Sean Young’s eyes are brown. The eye in the VK is green. This answers nothing.

Ultimately, I really vibed with Austin’s read on Luv, and his read on the Replicants and their New Monarchy. Luv has her own ambitions, and the Replicants’ desires seem wack.

Ana is very much the sort of child produced by monarchy. Whatever import they can place on the nature of her birth is countered by her inability to survive outside of her sterile room. They’re protecting the possibility of Replicant reproduction by ensuring it dies with Ana.

Meanwhile, Wallace just sees this as another opportunistic plunder. He got his fortune like a gold rush shopkeep gouging the miners. All it took was people getting desperate enough to eat grubs. His other great industry is just a lucky investment. His Replicants aren’t any better than Tyrell’s–they’ll never match his final work–but people buy that they are because of the security theater of the baseline test; nevermind the huge Replicant underground. If he can make Replicants that reproduce… Wallace only sees the upside.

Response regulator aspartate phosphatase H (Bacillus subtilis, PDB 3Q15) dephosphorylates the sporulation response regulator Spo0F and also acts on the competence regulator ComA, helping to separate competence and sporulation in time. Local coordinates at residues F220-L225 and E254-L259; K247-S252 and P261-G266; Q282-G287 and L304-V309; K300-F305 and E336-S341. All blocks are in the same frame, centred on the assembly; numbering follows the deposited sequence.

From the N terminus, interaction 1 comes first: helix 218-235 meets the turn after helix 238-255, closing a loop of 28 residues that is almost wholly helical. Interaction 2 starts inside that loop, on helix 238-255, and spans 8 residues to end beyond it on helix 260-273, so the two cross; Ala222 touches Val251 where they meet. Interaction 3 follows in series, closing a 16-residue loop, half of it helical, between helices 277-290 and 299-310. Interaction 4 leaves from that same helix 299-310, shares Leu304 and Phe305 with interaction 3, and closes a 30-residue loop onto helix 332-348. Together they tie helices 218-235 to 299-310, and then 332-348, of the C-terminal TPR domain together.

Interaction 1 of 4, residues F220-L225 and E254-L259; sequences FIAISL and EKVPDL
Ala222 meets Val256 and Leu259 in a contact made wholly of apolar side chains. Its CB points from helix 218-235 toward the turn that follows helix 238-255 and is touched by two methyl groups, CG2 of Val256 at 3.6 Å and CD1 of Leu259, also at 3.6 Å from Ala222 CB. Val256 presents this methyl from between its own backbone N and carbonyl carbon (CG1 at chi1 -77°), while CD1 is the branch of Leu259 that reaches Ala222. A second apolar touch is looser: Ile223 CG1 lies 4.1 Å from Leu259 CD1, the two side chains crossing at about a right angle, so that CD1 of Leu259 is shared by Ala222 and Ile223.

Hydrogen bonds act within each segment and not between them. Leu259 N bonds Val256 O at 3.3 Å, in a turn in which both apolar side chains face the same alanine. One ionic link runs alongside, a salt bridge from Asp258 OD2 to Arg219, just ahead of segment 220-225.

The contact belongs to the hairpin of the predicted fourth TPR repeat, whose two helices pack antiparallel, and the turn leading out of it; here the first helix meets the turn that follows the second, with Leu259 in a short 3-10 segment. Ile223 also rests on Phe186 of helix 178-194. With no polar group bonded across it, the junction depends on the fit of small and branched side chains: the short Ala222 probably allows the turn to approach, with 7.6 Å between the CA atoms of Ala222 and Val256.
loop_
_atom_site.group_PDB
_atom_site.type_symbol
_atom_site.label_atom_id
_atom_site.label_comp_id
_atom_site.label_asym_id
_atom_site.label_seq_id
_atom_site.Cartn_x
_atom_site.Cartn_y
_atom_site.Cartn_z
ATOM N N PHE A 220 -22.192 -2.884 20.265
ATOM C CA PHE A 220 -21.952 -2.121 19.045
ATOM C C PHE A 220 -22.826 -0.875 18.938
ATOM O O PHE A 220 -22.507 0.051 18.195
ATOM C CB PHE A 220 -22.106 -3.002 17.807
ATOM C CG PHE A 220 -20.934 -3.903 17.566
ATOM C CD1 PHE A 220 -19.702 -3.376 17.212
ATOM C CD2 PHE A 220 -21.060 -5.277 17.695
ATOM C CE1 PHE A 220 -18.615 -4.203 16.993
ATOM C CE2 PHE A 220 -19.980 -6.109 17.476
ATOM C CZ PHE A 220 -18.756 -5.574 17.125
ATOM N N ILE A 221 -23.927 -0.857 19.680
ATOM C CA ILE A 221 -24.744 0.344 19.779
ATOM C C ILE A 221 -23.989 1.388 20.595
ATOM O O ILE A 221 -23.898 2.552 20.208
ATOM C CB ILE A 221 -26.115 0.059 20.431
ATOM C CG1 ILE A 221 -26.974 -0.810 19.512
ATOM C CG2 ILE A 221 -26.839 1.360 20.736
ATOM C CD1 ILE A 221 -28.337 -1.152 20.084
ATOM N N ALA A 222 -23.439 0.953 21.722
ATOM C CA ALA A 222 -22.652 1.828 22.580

The resistance only sees the downside; the endless imperialist slavery. But, Luv thinks she gets it. When she confronts the Lieutenant, her line, “In the face of the fabulous new, your only thought is to kill it … out of fear of great change,” and prodding Joshi about “trying to hold the tide back with a broom,” suggest that she sees the possibility for a true revolution by playing into Wallace’s plans.